JACKSONVILLE, Fla. --When we were kids, we knew who the bullies were, but today your kids face a different kind of bully. It's hidden in a maze of technology.
We've added the word cyberbully to our vocabulary over the last few years. In the last few months, we've seen several cases of children taking their own lives because of the behavior. Now local schools are taking a stand to cut off the cyberbully.
Bullies and mean girls have been around for decades, but now bullying has gone beyond just the school playground. It's in your neighborhood and on your kids cell phone.
Technology has given bullies a whole new platform. Social networking sites like MySpace and Facebook have taken bullies from the school yard to a 24 hour fight for kids. It's a fight all too familiar to 12-year-old Courtney Hyde and her dad, Zane Berry.
"She [the bully] was texting me, sending me messages on Facebook about how she was going to meet me after school and beat me up and she got her friends to call me and try to cuss me out," said Courtney.
"It was rather out of control. It's not just simple name calling. It's, they're going to harm them. They're going to cut their child. We've had those kind of threats," said Berry.
Courtney was just in 5th grade. Her bully was one of her close friends.
"I'd come home crying because she was such a close friend," Courtney said.
Courtney isn't alone. Action News found 42 percent of kids in 4th to 8th grades across the country are being bullied online. Fifty-eight percent of kids have been threatened online. Sixty percent say they don't tell their parents.
From coast to coast, it's making headlines. Experts like Dr. Sameer Hinduja say some of the worst cases of cyber-bullying have ended in tragedy.
"We've seen about 7-8 suicides since I've started dealing with this problem," said Dr. Hinduja.
This year, Massachusetts teen Phoebe Prince committed suicide after relentless cyberbullying. Thirteen year old Megan Meier also took her own life; her suicide linked to internet bullying by a neighborhood mom posing as a teen boy. And in 2005, Cape Coral student Jeffrey Johnston killed himself because of a bully.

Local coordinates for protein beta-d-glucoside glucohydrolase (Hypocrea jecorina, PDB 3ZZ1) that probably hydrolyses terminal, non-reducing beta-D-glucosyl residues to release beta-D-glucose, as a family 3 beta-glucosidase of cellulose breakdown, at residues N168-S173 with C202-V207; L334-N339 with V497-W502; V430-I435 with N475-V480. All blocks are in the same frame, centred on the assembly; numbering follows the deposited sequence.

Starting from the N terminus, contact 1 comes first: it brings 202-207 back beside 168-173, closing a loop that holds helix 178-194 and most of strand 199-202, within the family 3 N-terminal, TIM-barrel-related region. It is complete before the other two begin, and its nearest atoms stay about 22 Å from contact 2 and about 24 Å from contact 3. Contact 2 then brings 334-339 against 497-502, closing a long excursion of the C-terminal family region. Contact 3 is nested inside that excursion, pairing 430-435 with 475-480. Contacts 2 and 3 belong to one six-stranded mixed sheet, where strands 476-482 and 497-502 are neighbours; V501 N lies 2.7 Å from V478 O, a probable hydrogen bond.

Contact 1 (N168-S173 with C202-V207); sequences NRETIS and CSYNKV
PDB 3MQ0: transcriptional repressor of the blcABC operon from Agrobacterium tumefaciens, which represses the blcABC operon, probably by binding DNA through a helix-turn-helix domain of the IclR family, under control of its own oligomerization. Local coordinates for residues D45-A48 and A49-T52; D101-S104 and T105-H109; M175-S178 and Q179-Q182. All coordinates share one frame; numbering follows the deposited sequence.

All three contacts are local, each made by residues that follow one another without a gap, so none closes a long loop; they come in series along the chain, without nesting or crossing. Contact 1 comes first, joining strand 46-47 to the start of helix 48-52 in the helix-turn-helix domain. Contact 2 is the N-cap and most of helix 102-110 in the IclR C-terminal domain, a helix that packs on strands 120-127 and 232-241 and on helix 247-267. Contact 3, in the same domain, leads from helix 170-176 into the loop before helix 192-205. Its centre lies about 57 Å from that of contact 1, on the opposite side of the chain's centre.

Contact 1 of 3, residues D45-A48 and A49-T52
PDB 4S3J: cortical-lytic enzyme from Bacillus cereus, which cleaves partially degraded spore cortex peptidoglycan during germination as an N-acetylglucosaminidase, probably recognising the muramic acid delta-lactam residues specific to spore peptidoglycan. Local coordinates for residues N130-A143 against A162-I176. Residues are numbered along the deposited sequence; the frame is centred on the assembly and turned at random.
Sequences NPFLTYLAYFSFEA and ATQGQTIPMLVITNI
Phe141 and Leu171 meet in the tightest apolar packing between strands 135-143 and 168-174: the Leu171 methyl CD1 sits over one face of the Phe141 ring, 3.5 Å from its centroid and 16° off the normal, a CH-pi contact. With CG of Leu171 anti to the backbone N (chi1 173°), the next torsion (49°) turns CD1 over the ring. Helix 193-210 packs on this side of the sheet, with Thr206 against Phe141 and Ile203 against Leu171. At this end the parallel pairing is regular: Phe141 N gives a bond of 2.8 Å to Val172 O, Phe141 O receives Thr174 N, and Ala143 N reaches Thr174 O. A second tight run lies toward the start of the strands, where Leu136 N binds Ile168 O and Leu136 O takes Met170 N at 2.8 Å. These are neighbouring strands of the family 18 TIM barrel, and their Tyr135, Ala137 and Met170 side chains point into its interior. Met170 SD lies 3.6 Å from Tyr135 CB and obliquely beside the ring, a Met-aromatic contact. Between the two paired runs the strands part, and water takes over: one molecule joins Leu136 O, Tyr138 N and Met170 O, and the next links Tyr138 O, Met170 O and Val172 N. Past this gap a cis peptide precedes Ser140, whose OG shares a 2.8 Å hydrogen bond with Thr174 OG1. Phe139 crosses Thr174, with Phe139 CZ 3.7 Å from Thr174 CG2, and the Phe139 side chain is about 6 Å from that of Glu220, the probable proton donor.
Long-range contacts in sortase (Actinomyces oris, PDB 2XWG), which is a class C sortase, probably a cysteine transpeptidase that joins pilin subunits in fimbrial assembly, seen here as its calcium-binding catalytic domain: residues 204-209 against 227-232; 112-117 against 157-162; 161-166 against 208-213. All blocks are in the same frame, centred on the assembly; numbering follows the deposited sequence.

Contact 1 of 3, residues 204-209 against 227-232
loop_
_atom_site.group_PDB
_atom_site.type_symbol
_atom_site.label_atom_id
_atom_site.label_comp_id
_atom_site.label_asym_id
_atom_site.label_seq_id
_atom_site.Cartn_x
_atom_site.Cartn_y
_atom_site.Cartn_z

"We tend to see it tied to school deliquency, violence and cutting," said Dr. Hinduja.
As for Courtney, her parents stepped in to protect her. New state laws have schools putting plans in place to deal with bullies. School districts across Florida have to have a cyberbullying policy in place.
In Nassau schools, they have a paper kids can fill out and turn in if they're being cyberbullied. There's also a proposed federal law to stop the bullying.
Social networking sites like Facebook are also trying to do their part. If you have been cyberbullied, they allow you to report the person through their site.
There are more kids everyday who are bullied online. So Action News is asking you to take the "Megan pledge." Under the pledge, you agree to take a stand against cyberbullying. It says you'll report cyberbullying and won't turn to suicide as an option.
There are other websites we've found to help you talk to your children about cyberbullying. The links are posted along with this story.
Dr. Hinduja has been studying the trend for eight years and runs a cyber bullying research center in South Florida. He says now parents need to ask more than just how was your day at school.
"We shouldn't conceptualize the internet as part of students' lives. It is their life. They are tethered to technology 24/7."
Dr. Hinduja says you need to ask them questions like, "Have you ever received an unpleasant message, or something that made you feel uncomfortable, or have you ever been threatened?"
Courtney's father agrees.
"For parents that remember being bullied, and that's just about everyone at a given point in their lives, it's different now. It's anonymous and it's serious," said Berry.